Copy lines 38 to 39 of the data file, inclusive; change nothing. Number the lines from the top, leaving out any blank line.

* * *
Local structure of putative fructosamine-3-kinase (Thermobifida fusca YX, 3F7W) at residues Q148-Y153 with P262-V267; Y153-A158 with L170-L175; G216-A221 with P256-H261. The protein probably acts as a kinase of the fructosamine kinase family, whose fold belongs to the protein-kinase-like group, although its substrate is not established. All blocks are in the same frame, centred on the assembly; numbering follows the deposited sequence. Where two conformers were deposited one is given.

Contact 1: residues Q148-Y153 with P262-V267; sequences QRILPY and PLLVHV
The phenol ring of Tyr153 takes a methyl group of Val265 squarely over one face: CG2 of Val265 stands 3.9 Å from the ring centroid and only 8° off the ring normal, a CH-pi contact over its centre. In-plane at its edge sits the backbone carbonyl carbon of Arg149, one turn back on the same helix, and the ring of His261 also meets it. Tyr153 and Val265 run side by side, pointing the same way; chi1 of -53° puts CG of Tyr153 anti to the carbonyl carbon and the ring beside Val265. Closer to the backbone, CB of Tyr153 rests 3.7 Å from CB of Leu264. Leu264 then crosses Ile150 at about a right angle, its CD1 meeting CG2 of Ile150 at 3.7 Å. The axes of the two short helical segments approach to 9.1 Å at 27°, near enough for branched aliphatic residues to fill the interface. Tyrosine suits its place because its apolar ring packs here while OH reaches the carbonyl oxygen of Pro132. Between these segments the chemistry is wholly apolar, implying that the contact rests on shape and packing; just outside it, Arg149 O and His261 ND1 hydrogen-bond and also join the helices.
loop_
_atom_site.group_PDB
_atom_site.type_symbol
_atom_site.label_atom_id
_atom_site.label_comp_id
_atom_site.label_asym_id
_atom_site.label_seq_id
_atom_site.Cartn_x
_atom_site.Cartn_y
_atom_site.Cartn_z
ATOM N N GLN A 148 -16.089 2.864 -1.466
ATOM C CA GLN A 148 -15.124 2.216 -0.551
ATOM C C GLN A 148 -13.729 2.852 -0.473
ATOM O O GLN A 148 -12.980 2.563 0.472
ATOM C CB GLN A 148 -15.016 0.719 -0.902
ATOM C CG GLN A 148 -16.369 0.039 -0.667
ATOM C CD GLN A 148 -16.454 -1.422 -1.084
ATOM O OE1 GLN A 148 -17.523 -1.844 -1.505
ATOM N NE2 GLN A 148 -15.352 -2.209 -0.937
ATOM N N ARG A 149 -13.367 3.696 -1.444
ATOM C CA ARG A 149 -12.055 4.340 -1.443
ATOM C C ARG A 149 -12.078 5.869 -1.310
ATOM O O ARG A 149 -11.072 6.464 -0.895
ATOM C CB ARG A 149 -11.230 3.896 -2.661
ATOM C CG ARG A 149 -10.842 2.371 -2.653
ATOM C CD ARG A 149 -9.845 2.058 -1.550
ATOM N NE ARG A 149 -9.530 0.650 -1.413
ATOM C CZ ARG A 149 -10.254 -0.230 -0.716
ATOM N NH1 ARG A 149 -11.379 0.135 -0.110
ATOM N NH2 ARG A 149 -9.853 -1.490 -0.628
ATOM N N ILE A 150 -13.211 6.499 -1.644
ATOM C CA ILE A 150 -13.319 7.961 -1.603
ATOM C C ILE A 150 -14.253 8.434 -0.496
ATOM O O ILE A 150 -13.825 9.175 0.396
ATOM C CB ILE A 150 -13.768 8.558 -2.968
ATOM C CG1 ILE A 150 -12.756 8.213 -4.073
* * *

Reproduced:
ATOM C CB ILE A 150 -13.768 8.558 -2.968
ATOM C CG1 ILE A 150 -12.756 8.213 -4.073